I am so thrilled to have Louise Dean here to share her insight and ninja tactics – if you are taking on the NaNoWriMo challenge, this might be particularly helpful x
Ten Commandments for Writing Your Novel
You need to journal you writing progress. If you haven’t already, start one right now.
It will be invaluable throughout your writing journey to see that yes, you suffered and worried and yes you found a solution and got through it. Many great writers found this a necessity. Try it.
You need to write every day, same time, same place.
You also need to read every day.
If you do those two things, then your day job will leaven your bread and bring a healthy reality check to you and your writing, and your writing will flourish thanks to the titbits you bring home from your labours and time in goodly society.
Slow and steady wins the race. Don’t over-indulge in binge writing. You’ll upset your system. A solid hour a day will see you right. Keep faith with your novel. Don’t miss a day.
If you do find yourself running out of steam, remember you have two pedals. One is writing, the other is reading. When one runs out of juice, use the other to take the pressure off and hey presto you’ll be moving again!
Keep your notebook with you all day every day for 90 days to catch novel thoughts and insights gleaned from daily life.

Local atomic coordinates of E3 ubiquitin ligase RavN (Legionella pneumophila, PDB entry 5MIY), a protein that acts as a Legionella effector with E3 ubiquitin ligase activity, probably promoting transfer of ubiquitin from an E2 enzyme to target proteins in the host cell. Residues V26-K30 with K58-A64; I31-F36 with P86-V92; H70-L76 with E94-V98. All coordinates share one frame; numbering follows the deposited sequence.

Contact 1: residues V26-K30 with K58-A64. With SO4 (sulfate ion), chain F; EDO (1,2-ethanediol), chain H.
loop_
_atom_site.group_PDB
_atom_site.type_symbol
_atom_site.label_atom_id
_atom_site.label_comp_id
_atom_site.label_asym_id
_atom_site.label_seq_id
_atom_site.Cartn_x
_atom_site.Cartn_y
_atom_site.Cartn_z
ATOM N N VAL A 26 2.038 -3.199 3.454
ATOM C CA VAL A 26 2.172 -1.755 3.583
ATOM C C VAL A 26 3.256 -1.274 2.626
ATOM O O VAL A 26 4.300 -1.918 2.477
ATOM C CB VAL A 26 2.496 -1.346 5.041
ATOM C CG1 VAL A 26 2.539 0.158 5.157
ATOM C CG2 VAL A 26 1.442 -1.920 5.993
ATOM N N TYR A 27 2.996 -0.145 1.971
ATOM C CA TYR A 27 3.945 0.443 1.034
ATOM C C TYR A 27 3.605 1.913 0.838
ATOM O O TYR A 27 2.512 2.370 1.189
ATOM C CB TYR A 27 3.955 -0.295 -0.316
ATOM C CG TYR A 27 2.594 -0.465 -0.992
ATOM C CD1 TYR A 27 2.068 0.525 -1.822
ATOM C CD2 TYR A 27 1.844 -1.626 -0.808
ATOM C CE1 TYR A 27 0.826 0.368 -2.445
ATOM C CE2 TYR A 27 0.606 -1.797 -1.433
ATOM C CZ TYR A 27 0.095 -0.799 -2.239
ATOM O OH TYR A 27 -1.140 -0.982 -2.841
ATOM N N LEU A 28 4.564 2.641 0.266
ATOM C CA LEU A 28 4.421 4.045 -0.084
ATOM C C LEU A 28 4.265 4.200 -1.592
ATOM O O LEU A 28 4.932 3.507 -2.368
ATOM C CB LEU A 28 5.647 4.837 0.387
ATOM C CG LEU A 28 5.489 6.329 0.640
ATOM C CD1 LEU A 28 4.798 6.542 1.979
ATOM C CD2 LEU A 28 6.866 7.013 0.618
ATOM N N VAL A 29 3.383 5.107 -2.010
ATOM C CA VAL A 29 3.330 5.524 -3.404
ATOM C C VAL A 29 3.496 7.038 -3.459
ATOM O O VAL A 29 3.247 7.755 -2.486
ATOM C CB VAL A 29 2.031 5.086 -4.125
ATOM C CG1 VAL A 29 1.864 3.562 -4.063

Write into a notebook, then type up for a very first early doors edit.
Creating material freely is what this first draft is all about and heading back to the notebook of your childhood, the secret diary, the handwriting of your first scribblings is very freeing.
Don’t fret the plot, think character and problem; think ‘what does he or she want?’
Tempted to go back over the work and tweak it? Don’t. You need to get the story down before you know what to include and what to leave out.
Great novels come in all shapes and sizes, so stop worrying about your word count!
Remember that your novel is a jealous God. Put it first for 90 days. That’s just 0.3% of your life. Only children or emergencies come before.
And one last tip just for luck:
If I were to leave you with one ‘prose tip’, it would be this:
Write a terribly good sentence that no one has written before, that is true for you and you alone, beautiful, sad and funny, perhaps controversial or contentious, and also understated. Write the next sentence.
Delete the second sentence. I can be almost completely certain that in the second you went too far, exaggerated, and spoilt the effect of the first. I see it all the time, in my work and in my writers’. It’s the most common error. Catch it sooner rather than later and your work will improve rapidly as you learn to train the wayward growth of your prose by tying it to a strong trellis.